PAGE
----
Direct download (2 more)  
     
    Export citation  
     
    My bibliography   3 citations  
  37.  16
    Marc Ramsay (2011). Twinning and Fusion as Arguments Against the Moral Standing of the Early Human Embryo. Utilitas 23 (2):183-205.
    Some philosophers argue that, because it is subject to twinning and fusion, the early human embryo cannot hold strong moral standing. Supposedly, the fact that an early human embryo can twin or fuse with another embryo entails that it is not a distinct individual, thus precluding it from holding any level of moral standing. I argue that appeals to twinning and fusion fail to show that the early human embryo is not a distinct individual and that (...)
    Direct download (6 more)  
     
    Export citation  
     
    My bibliography   1 citation  
  38.  31
    Kathryn Ehrich, Clare Williams & Bobbie Farsides (2010). Consenting Futures: Professional Views on Social, Clinical and Ethical Aspects of Information Feedback to Embryo Donors in Human Embryonic Stem Cell Research. Clinical Ethics 5 (2):77-85.
    This paper reports from an ongoing multidisciplinary, ethnographic study that is exploring the views, values and practices (the ethical frameworks) drawn on by professional staff in assisted conception units and stem cell laboratories in relation to embryo donation for research purposes, particularly human embryonic stem cell (hESC) research, in the UK. We focus here on the connection between possible incidental findings and the circumstances in which embryos are donated for hESC research, and report some of the uncertainties and dilemmas (...)
    Direct download (6 more)  
     
    Export citation  
     
    My bibliography  
  39.  38
    Miguel Jean, Philippe Tessier, Angélique Bonnaud-Antignac, Thomas Freour, Paul Barriere & Gérard Dabouis (2013). Is the Debate About Single or Double Embryo Transfer Following in Vitro Fertilisation Really an Ethical Dilemma? Clinical Ethics 8 (2-3):61-69.
    In vitro fertilisation (IVF) daily practice reveals that couples are willing to take greater risks than doctors if there is a higher chance of pregnancy. Arising from this is a frequently addressed issue regarding the embryo transfer strategy: single or double embryo transfer? The dilemma is faced by patients, as well as physicians, who are caught between the possibility of no pregnancies at all and facing the prospect of iatrogenic twin gestation. How could the couple's preferences concerning how (...)
    Direct download (6 more)  
     
    Export citation  
     
    My bibliography  
  40.  7
    J. Deckers (2007). Why Two Arguments From Probability Fail and One Argument From Thomson's Analogy of the Violinist Succeeds in Justifying Embryo Destruction in Some Situations. Journal of Medical Ethics 33 (3):160-164.
    The scope of embryo research in the UK has been expanded by the Human Fertilisation and Embryology Regulations 2001. Two advisory bodies—the Chief Medical Officer’s Expert Group and the House of Lords’ Select Committee—presented various arguments in favour of embryo research. One of these is the view that, just as lottery tickets have relatively little value before the draw because of the low probability of their being the winning ticket, early embryos have relatively little value because of the (...)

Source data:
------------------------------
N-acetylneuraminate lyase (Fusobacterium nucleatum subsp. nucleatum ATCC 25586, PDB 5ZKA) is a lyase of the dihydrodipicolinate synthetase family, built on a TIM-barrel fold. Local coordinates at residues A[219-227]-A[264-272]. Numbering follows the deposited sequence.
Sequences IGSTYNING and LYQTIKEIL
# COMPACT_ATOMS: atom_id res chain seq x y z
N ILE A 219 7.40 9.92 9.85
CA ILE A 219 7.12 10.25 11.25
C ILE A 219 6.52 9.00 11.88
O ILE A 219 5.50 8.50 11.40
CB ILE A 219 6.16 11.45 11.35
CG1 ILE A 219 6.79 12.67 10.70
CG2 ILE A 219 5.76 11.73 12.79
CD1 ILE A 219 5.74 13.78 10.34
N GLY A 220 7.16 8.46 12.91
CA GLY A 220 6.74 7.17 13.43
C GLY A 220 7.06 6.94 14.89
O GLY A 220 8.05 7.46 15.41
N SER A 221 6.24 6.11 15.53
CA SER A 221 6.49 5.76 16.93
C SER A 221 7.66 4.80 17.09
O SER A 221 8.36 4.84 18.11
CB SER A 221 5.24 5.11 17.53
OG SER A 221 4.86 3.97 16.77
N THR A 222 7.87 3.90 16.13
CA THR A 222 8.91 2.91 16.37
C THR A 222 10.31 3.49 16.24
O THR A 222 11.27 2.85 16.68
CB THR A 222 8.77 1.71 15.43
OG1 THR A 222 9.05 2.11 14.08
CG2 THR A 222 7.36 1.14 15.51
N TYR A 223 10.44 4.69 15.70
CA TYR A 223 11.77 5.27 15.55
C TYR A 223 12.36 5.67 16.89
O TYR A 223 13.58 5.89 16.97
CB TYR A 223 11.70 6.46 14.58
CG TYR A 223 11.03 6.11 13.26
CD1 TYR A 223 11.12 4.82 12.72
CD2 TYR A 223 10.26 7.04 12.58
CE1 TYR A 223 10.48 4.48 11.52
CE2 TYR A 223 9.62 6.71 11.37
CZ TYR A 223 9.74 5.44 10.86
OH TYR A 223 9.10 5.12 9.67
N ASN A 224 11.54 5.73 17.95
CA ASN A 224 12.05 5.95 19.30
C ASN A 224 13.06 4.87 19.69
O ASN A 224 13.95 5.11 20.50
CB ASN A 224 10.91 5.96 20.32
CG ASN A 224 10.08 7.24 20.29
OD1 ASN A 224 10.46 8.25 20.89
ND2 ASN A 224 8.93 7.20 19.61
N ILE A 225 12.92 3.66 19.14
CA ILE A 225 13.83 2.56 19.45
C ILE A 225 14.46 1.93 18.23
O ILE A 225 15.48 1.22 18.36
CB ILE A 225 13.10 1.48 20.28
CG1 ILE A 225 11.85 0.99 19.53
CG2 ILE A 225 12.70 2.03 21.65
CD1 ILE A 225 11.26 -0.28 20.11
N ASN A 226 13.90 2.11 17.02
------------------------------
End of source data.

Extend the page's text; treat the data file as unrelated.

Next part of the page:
Direct download (4 more)  
     
    Export citation  
     
    My bibliography   2 citations  
  41.  27
    John A. Robertson (2010). Embryo Stem Cell Research: Ten Years of Controversy. Journal of Law, Medicine & Ethics 38 (2):191-203.
    This overview of 10 years of stem cell controversy reviews the moral conflict that has made ESCs so controversial and how this conflict plays itself out in the legal realm, focusing on the constitutional status of efforts to ban ESC research or ESC-derived therapies. It provides a history of the federal funding debate from the Carter to the Obama administrations, and the importance of the Raab memo in authorizing federal funding for research with privately derived ESCs despite the Dickey-Wicker ban (...)
    Direct download (5 more)  
     
    Export citation  
     
    My bibliography   1 citation  
  42.  13
    I. H. Kerridge, C. F. C. Jordens, R. Benson, R. Clifford, R. A. Ankeny, D. Keown, B. Tobin, S. Bhattacharyya, A. Sachedina, L. S. Lehmann & B. Edgar (2010). Religious Perspectives on Embryo Donation and Research. Clinical Ethics 5 (1):35-45.
    The success of assisted reproductive technologies (ARTs) worldwide has led to an accumulation of frozen embryos that are surplus to the reproductive needs of those for whom they were created. In these situations, couples must decide whether to discard them or donate them for scientific research or for use by other infertile couples. While legislation and regulation may limit the decisions that couples make, their decisions are often shaped by their religious beliefs. Unfortunately, health professionals, scientists and policy-makers are often (...)
    Direct download (6 more)  
     
    Export citation  
     
    My bibliography   1 citation  
  43.  16
    M. Hayry (2004). There is a Difference Between Selecting a Deaf Embryo and Deafening a Hearing Child. Journal of Medical Ethics 30 (5):510-512.
    If genetic diagnosis and preimplantation selection could be employed to produce deaf children, would it be acceptable for deaf parents to do so? Some say no, because there is no moral difference between selecting a deaf embryo and deafening a hearing child, and because it would be wrong to deafen infants. It is argued in this paper, however, that this view is untenable. There are differences between the two activities, and it is perfectly possible to condone genetic selection for (...)